An Interview with Andy Parsons
By Brian Donaldson
Andy Parsons is on a mission with his new stand-up tour. In one simple nutshell, he’s looking to heal this divided nation. The man who was a fixture on Mock The Week for years, has been in a very successful double act (alongside playwright Henry Naylor), worked on Spitting Image and brought us sell-out tours and unit-shifting DVDs such as ‘Britain’s Got Idiots’ and ‘Gruntled’, is calling time on the negativity that reverberates on this split island with his new show, ‘Healing The Nation’.
“On my Twitter feed currently it says ‘Initially upbeat. Often disappointed’,” says Andy. “The general thrust of everything I’ve ever done has an optimistic note to it, and there is always something in the glass rather than there being something missing from it. Life can get extremely frustrating and your optimism can fade, but I retain the faith and I’m looking forward to getting out there and meeting people in some nice theatres.”
Happy to be known as a political comedian, Andy has never shirked from putting the opinions he expresses on stage into full practice, having hosted People’s Votes rallies, including one in Parliament Square to over 100,000 people and fronted the Independent Age’s most recent Campaign Against Loneliness. Plus he created the Slacktivist Action Group podcast in which he chatted to the likes of comics Josh Widdicombe and Angela Barnes, politicians David Lammy and Peter Hain, and commentators Suzanne Moore and Miranda Sawyer.
“Everything is proving divisive at the moment”
“I think we’re a nation desperate to be healed, in the sense that people would rather come together than diverge,” believes Andy. “In the current media analysis, everyone is in the centre of their own social media bubble, and everything is kicking off left, right and centre. So the idea for the tour was that rather than being incredibly one-sided and partisan and throwing stuff at the opposition, it’s nice to see both sides of the argument. I’ll be taking on viewpoints that wouldn’t normally find a natural home in one of my stand-up sets and try to genuinely see the other side of that argument.”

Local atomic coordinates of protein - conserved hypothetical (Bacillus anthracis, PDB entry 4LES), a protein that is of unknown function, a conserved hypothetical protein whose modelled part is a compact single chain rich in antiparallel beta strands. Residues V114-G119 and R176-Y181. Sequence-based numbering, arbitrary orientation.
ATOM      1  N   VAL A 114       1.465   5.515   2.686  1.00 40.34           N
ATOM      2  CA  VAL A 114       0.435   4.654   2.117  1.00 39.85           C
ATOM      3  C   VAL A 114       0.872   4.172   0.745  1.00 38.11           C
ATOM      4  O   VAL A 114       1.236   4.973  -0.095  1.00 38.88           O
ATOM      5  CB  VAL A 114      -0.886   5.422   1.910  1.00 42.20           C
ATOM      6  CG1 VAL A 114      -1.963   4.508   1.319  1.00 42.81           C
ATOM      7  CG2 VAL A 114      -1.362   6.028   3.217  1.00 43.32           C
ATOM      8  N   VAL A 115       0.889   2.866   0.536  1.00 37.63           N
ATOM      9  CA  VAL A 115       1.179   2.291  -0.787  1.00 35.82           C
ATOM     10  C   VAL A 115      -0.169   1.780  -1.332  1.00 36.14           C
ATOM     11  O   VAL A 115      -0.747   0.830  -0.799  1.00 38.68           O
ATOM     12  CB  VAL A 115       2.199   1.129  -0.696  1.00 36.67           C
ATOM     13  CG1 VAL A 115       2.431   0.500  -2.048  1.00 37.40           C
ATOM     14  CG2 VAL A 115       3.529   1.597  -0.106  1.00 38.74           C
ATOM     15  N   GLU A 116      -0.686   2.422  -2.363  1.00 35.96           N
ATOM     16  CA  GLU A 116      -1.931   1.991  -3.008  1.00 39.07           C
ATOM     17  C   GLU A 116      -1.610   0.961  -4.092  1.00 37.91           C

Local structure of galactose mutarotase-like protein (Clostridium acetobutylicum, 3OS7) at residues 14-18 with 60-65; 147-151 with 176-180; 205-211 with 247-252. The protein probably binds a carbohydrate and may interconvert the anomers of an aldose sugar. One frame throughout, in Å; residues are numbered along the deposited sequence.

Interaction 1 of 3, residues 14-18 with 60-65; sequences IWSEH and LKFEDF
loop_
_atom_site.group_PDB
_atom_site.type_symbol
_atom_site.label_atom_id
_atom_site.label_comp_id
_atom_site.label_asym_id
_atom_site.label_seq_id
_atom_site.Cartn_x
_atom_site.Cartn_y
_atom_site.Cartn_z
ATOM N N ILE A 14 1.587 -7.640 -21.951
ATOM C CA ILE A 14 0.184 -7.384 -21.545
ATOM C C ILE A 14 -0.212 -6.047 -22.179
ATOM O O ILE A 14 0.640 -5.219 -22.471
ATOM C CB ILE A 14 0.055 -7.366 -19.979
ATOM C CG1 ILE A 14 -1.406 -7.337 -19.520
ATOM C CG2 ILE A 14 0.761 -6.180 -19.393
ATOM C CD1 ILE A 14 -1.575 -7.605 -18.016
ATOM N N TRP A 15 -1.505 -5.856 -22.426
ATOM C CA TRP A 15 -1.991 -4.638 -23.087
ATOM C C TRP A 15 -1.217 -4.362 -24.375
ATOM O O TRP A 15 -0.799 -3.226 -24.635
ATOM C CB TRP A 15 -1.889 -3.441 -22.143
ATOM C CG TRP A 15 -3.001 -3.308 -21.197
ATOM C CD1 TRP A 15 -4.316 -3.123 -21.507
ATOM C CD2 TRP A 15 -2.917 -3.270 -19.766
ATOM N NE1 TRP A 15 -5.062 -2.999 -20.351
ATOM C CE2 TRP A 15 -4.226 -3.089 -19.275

As he prepares to take ‘Healing The Nation’ on the road, Andy is clear that while the country seems utterly divided with individuals permanently lodged on their own unwavering side of the debate, he believes that there are always more issues that unite rather than separate us.
“The idea in the show is that everything is proving divisive at the moment, and that no one is talking to each other or seeing issues from both sides. Essentially, people have the same concerns whether it’s health or education or jobs, and I want to narrow down the focus of what people do want and bring them together. The blurb of the show says that, if nothing else, we can be proud of some form of tolerance and freedom of speech throughout our history. It’ll be interesting to see where those concepts are going in the next few years.”
It was former Labour Prime Minister Harold Wilson who is credited with first saying that a week was a long time in politics. In the febrile and often toxic terrain of modern British politics and society, events seem to alter dramatically on an almost hourly basis. While this might be ideal for political correspondents, it can prove something of a challenge for topical comedians who are trying to take a show across the country over the course of many months.
Andy, however, is confident about accepting the challenge of updating his material to suit the prevailing circumstances. “When your show is topical then inevitably it will be very different when the tour finishes from where it started. This is mainly because of current events, but also it’s good to keep it fresh anyway, not just for the audience but for myself. If you’re performing over 100 shows and just doing the same set every single night then it becomes a job rather than a pleasure.”
When you watch Andy Parsons in full flow, it’s clear that you’re witnessing a performer who is not only having a great time, but is enjoying the pleasure he’s passing on to others. Partly, this might come down to a realisation that it’s a good time to be in the topical comedy game with such rich pickings to be had from the various parties and many individuals across the ever-elongating political spectrum of the UK.
“It goes in cycles, and for a while political comedy was dead. If you suggested to a TV company that you wanted to have some sort of a political comedy vehicle they’d say ‘why would you want to do that? No one is interested.’ But now, there’s a whole slew of them. The reasons for that are various, but the bottom line is that people are more interested in politics now simply because it’s effecting more of their lives. And now that more people are talking about it, there are comics you wouldn’t associate with politics who will still address it in some way because every aspect of life is somehow influenced by it. That was less true ten years ago.”
Whatever the future holds in terms of politics in Britain, Europe, the US and across the wider global landscape, it’s comforting (healing, almost) to know that comedians such as Andy Parsons will be around poking fun at those who claim to lead or speak for us.